In the next few weeks and months this will be the defining issue – freedom-loving, gun-toting Americans versus the pernicious socialist nanny state. The scenes from a month ago of a small number of men with swastikas, Confederate flags, nooses and assault rifles storming the Michigan state capitol to protest against the extension of restrictions played perfectly into this narrative.
Worse is yet to come. The colossal and sudden rise in unemployment, which has reached heights not seen since the Great Depression of the 1930s, is being blamed by Trump's followers on the overzealous state, telling people they can't earn an honest crust while state governors prevent them from working.
Even when the first wave begins to ebb, chances are perhaps even greater that a second spike will afflict the US more than most, given the propensity to conspiracy theories and miracle cures on that part of the population that is fed on anti-vax rumours.
And what of social divisions? The demographics of death, from Singapore to Spain, suggest migrant and manual labour has been hit hardest by Covid-19. Health inequality around the world has been rising for decades, no more so than in America.
The pandemic has not caused any of the social ills, even if it has sharply accelerated them. The poor and particularly non-whites are the ones doing the essential work, while the wealthier ponder the stresses of Zoom meetings and sneaking off to their second homes.
As Packer writes: 'In a smartphone economy that hides whole classes of human beings, we're learning where our food and goods come from, who keeps us alive. An order of organic baby arugula on AmazonFresh is cheap and arrives overnight in part because the people who grow it, sort it, pack it and deliver it have to keep working while sick.'
Apart from those living off trusts or inheritances, the under-40s are set to be poorer than their parents. And for their children it is set to be worse still.
That is not confined to one country, but America was the dream for people who hadn't actually been there. The decline in the appeal of the American model has been precipitous.
To be fair to Trump, most of America's woes long predate him. The health system, such as there is, was always going to be exposed by a pandemic. Coronavirus has overtaken the opioid epidemic as the biggest killer. Barack Obama's attempts to reform healthcare would have provided limited balm.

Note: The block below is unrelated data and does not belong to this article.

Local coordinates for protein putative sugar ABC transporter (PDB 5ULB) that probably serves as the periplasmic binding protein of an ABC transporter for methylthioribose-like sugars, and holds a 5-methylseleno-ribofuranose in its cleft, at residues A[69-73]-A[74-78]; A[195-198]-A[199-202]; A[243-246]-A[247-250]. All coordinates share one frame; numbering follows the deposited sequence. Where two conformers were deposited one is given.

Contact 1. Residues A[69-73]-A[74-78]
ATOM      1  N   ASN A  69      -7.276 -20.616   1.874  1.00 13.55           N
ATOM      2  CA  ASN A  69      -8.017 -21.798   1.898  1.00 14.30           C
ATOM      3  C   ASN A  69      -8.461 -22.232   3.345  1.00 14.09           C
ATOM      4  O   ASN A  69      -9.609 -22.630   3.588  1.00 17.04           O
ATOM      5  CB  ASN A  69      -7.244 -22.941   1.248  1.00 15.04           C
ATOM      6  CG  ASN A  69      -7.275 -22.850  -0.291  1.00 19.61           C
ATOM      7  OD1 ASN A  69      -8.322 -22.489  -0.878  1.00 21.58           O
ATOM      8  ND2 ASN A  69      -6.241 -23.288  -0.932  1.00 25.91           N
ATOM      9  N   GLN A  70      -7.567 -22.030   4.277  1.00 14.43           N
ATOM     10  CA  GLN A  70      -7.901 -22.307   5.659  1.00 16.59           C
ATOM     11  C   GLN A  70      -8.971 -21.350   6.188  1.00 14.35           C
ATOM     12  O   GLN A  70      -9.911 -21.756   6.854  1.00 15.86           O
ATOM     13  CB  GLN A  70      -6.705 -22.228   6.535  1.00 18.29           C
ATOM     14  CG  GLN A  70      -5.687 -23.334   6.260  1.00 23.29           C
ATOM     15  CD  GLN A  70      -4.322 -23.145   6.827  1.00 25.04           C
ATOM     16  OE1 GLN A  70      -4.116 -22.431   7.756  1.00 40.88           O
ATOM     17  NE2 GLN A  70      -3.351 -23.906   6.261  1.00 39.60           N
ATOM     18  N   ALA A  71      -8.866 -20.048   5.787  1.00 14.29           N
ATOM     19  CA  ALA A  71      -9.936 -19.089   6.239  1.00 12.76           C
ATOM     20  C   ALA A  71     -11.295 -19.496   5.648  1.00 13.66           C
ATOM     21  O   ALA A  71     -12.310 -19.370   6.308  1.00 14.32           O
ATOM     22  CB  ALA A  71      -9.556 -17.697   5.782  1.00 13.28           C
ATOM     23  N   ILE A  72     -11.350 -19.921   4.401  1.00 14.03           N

The school system is sclerotic, usually enhancing division. Infrastructure, particularly that part that is federal and not controlled by individual states, belongs more to a developing country. The two areas of still-unrivalled success – its universities and its tech sector – are beginning to face sterner competition from China and elsewhere.
This is the third calamity to afflict the United States in two decades of the new millennium. When the Twin Towers were destroyed on 9/11, the world rallied. Bush then squandered the goodwill by attacking the wrong enemy in Saddam Hussein. The financial crisis of 2008 nearly brought the world's economies to a standstill. The banking sector was bailed out and saved, but the culprits were never seriously pursued. Once again, the wrong conclusions were drawn, and the wrong people suffered.
One of the great ironies of Covid-19 is that the country where it all started, China, is set to be its main beneficiary. The propaganda points it has scored by sending protective personal equipment and other vital supplies have been unseemly but effective. Few countries are seeking to emulate the Chinese model of development, but that is not its purpose. China's supposed largesse is not designed to convert, but to secure strategic dependencies from which it will be hard for countries to extricate themselves.
America's self-absorption and societal implosion makes that task blissfully easy. America's demise threatens the entire liberal democratic order.
In my documentary, Anne Applebaum, the American journalist and author ponders the end of her country's democracy. The founding fathers did what they could to insulate it from danger, without and within. 'They all read Cicero, they all tried to understand why the Roman Republic had fallen and they tried to write a constitution that would prevent that from happening,' she says. 'We've forgotten our Roman history, we've forgotten our 19th century history, we've forgotten our early 20th century history – all of which tells us that democracies periodically do get overthrown and periodically do fail. Ours can too.'
Can it be stopped? The road to November will provide some of the answers. If Trump loses and leaves the White House gracefully, the slow road to recovery could begin. But it will take years of both courage and conciliation. It is more likely that if he loses, he will not go down without a fight – challenging the results and using the three months of transition to try to undermine the fabric of the system. If he wins, by fair means or foul, spare a thought for Americans, all of them, but particularly those who will suffer most.
John Kampfner presents The Smack of Firm Leadership on Analysis, BBC Radio 4 on Monday June 8 at 8.30pm and repeated on Sunday June 14 at 9.30pm